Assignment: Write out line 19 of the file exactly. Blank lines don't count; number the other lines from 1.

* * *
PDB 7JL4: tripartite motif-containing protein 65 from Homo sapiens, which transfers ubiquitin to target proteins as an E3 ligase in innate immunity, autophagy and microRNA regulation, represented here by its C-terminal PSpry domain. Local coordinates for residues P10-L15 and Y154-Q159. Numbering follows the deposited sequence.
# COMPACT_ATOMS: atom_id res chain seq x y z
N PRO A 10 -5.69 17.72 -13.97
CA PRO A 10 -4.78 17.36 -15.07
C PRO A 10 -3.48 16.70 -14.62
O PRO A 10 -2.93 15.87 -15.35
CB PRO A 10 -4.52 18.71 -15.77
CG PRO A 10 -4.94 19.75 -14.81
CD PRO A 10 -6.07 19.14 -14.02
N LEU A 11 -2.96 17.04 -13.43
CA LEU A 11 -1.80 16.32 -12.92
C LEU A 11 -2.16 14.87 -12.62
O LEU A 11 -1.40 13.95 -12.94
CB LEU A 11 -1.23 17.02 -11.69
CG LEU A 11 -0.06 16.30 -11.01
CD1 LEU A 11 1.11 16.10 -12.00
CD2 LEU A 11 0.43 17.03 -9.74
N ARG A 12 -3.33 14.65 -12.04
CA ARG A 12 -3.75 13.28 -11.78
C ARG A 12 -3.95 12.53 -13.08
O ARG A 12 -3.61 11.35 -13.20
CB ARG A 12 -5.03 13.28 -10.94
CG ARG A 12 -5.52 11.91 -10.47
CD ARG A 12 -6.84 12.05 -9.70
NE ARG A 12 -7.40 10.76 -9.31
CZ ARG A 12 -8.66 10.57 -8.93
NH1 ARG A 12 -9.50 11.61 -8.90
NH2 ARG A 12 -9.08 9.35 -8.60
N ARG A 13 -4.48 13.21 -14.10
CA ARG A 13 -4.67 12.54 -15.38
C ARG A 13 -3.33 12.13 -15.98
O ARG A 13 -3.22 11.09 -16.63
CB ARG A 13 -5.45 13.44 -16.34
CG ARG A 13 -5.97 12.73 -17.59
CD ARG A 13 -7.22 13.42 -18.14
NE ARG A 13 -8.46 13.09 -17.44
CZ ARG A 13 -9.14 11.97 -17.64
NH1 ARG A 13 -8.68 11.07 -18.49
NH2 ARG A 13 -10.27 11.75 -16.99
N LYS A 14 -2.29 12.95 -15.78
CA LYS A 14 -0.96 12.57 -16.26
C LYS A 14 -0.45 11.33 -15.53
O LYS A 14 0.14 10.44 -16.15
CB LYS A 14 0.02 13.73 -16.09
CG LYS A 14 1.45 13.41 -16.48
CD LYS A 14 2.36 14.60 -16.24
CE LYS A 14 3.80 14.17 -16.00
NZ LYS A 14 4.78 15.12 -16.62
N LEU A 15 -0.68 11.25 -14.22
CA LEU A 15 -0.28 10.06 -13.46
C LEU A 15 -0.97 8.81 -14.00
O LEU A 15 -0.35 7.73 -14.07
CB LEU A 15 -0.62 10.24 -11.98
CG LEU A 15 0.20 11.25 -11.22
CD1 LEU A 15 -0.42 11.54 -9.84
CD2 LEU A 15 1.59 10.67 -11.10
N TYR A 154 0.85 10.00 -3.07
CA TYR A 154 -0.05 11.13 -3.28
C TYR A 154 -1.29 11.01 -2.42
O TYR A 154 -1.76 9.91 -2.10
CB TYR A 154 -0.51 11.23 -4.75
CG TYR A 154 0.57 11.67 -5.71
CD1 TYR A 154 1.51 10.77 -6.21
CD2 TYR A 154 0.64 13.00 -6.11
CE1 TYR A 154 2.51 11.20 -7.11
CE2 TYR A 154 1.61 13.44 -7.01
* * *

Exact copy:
CA ARG A 12 -3.75 13.28 -11.78